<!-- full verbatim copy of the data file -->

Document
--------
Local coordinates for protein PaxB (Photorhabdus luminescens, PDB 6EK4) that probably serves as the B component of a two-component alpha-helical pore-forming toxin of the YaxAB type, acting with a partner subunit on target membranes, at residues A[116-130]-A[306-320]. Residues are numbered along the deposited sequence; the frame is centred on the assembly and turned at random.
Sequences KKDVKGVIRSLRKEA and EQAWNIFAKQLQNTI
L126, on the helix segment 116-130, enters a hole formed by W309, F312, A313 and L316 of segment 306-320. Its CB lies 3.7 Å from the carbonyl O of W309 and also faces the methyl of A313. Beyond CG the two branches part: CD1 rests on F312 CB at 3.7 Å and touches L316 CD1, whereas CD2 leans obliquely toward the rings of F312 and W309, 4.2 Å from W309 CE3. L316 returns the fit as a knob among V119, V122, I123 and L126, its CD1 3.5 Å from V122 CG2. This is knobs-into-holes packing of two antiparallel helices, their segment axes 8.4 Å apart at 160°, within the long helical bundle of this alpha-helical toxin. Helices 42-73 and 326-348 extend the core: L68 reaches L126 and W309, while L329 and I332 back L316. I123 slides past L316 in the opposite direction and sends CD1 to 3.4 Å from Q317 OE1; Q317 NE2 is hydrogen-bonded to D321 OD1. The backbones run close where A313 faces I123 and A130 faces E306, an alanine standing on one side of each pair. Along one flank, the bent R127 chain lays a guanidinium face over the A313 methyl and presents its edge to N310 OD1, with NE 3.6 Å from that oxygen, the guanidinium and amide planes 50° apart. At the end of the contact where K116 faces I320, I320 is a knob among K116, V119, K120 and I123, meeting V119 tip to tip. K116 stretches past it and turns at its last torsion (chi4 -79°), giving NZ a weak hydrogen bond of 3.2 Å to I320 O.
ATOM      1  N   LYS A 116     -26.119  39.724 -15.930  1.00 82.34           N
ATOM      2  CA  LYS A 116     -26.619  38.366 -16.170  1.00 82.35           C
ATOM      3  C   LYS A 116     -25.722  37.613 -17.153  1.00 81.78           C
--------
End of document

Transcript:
Local coordinates for protein PaxB (Photorhabdus luminescens, PDB 6EK4) that probably serves as the B component of a two-component alpha-helical pore-forming toxin of the YaxAB type, acting with a partner subunit on target membranes, at residues A[116-130]-A[306-320]. Residues are numbered along the deposited sequence; the frame is centred on the assembly and turned at random.
Sequences KKDVKGVIRSLRKEA and EQAWNIFAKQLQNTI
L126, on the helix segment 116-130, enters a hole formed by W309, F312, A313 and L316 of segment 306-320. Its CB lies 3.7 Å from the carbonyl O of W309 and also faces the methyl of A313. Beyond CG the two branches part: CD1 rests on F312 CB at 3.7 Å and touches L316 CD1, whereas CD2 leans obliquely toward the rings of F312 and W309, 4.2 Å from W309 CE3. L316 returns the fit as a knob among V119, V122, I123 and L126, its CD1 3.5 Å from V122 CG2. This is knobs-into-holes packing of two antiparallel helices, their segment axes 8.4 Å apart at 160°, within the long helical bundle of this alpha-helical toxin. Helices 42-73 and 326-348 extend the core: L68 reaches L126 and W309, while L329 and I332 back L316. I123 slides past L316 in the opposite direction and sends CD1 to 3.4 Å from Q317 OE1; Q317 NE2 is hydrogen-bonded to D321 OD1. The backbones run close where A313 faces I123 and A130 faces E306, an alanine standing on one side of each pair. Along one flank, the bent R127 chain lays a guanidinium face over the A313 methyl and presents its edge to N310 OD1, with NE 3.6 Å from that oxygen, the guanidinium and amide planes 50° apart. At the end of the contact where K116 faces I320, I320 is a knob among K116, V119, K120 and I123, meeting V119 tip to tip. K116 stretches past it and turns at its last torsion (chi4 -79°), giving NZ a weak hydrogen bond of 3.2 Å to I320 O.
ATOM      1  N   LYS A 116     -26.119  39.724 -15.930  1.00 82.34           N
ATOM      2  CA  LYS A 116     -26.619  38.366 -16.170  1.00 82.35           C
ATOM      3  C   LYS A 116     -25.722  37.613 -17.153  1.00 81.78           C